Legislation Would Clean Up Abandoned Mines and Prevent Future Hardrock Mine Disasters
Washington, D.C. –Colorado U.S. Senator Michael Bennet recently reintroduced legislation to modernize our nation’s outdated hardrock mining laws to kick-start the cleanup of abandoned mines in Colorado.
“The lasting harm of the Gold King spill continues to remind us that we have considerable work ahead to address the thousands of abandoned mines across the country,” Bennet said. “Hardrock mining is a part of our heritage in Colorado, but it is long past time to reform our antiquated mining laws. This bill would provide resources to help clean up abandoned mines on public lands, improve water quality, and prevent a future disaster for downstream communities.”
The Hardrock Mining Reform Act of 2019 would impose a commonsense royalty on hardrock mining, updating a law that dates back to 1872 allowing companies to mine public lands without paying royalties. This would help pay for abandoned mine cleanup and prevent future spills like the Gold King Mine disaster that spilled three million gallons of toxic wastewater into the Animas and San Juan rivers.
Companion legislation was introduced in the U.S. House of Representatives by U.S. Congressman Raul Grijalva (D-AZ), Chairman of the House Committee on Natural Resources.
“Just last week, the Blue River that flows through Breckenridge, Colorado, turned orange because recent precipitation mobilized runoff from an abandoned mine upstream,” said Gwen Lachelt, La Plata County Commissioner, who recently testified at a House Committee on Natural Resources hearing on the need to reform the Mining Law of 1872. “Communities across the country rely on their rivers the way we rely on the Animas. Our health and prosperity depend on clean water. Reforming the 1872 Mining Law to bring it into the modern age can help us clean up old mine sites and safeguard our precious water resources from future mine disasters.”
“Reform of the 1872 Mining Law is long overdue, and I wholeheartedly support this bill which will give us important tools for the clean-up of our watersheds in Colorado. While Good Samaritan legislation is needed and would help with some mine clean ups, many more mine sites and watersheds would benefit from the provisions of this bill, especially from the funding this bill provides for clean up by finally placing a royalty on hard rock minerals extracted from public lands. I thank Senator Bennet for his leadership on this issue as this type of bill is what will really clean up our western watersheds,” Pete McKay, San Juan County Commissioner said.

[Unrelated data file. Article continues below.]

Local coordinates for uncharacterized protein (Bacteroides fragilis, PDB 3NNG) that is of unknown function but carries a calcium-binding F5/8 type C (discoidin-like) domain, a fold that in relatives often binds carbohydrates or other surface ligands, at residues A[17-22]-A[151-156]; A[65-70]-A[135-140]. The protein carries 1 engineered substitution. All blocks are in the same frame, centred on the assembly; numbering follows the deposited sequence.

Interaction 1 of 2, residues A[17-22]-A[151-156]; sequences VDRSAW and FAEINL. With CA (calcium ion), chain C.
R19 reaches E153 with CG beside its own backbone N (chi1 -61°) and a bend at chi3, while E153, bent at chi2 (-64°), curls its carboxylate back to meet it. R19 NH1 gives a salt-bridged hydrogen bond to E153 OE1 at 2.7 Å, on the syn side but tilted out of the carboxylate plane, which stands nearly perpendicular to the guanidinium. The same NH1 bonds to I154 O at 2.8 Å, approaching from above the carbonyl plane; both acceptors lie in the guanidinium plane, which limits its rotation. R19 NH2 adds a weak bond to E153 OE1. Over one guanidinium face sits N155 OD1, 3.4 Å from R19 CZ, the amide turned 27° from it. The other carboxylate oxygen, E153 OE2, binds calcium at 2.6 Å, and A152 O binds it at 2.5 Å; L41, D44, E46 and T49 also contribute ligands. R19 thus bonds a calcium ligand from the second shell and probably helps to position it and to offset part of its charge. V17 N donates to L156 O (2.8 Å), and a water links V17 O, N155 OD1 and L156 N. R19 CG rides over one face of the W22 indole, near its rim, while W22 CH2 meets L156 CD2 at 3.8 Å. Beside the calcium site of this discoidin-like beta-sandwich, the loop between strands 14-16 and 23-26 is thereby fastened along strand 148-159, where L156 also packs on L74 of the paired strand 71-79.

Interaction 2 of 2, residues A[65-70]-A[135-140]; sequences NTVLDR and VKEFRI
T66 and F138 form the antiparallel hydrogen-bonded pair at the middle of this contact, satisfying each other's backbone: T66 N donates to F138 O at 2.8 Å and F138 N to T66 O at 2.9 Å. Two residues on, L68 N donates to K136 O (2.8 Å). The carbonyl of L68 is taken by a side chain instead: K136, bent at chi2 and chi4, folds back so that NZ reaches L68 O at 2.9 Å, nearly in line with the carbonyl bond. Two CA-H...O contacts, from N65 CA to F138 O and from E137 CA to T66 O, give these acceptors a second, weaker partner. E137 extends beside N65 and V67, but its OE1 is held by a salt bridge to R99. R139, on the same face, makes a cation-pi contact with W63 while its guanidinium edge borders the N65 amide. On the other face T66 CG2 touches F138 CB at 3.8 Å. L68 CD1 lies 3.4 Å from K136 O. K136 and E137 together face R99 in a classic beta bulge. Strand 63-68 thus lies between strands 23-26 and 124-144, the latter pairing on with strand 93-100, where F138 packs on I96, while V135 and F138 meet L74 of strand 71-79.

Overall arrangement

“La Plata County is acutely aware of the risks posed by abandoned hardrock mines and the inadequacies of the existing General Mining Law of 1872. Reform of the law is imperative to provide both resources and mechanisms to address the impacts of hardrock mining on public lands. We thank Colorado Senator Michael Bennet and his western state colleagues for taking action to help protect downstream communities, their residents, their economies and their futures with this proposed reform legislation,” Julie Westendorff, Chair of the Board of Commissioners of La Plata County said.
“The Gold King Mine spill, August 5, 2015, which released an orange plume of three million gallons of acid mine waste into the Animas River and through our community, provided a timely reminder that a 145-year old law is woefully inadequate and places undo responsibility on the taxpayers to address the impacts of this industry on the environment, our communities and economies. We support Senator Bennet and fellow members of Congress in their continued effort to enact 1872 Mining Law Reform,” Dean R. Brookie, Durango Mayor Pro Tem said.
Bennet originally introduced this legislation in 2015.
The Hardrock Mining Reform Act of 2019 would:
- Place hardrock mining on the same footing with other extractive industries with a new royalty rate of 5% to 8% based on the gross income of production on federal land. This rate would not apply to mining operations already in commercial production or those with an approved plan of operations. The Act allows the Secretary of the Interior to grant royalty relief to mining operations based on economic factors.
- Provide for abandoned mine cleanup through the Hardrock Minerals Reclamation Fund, paid for by royalties and infused by an abandoned mine reclamation fee of 1% to 3%.
- End the public lands giveaway, by requiring an exploration permit and mining operations permit for non-casual mining operations on federal land, valid for 30 years and to continue as long as commercial production occurs.
- Encourage local autonomy over mining, and gives States, political subdivisions, and Indian tribes the authority to petition the Secretary of the Interior to withdraw certain lands from mining.
- Require a “look before you leap” approach, and directs Interior to conduct an expedited review of areas that may be inappropriate for mining and therefore eligible for withdrawal.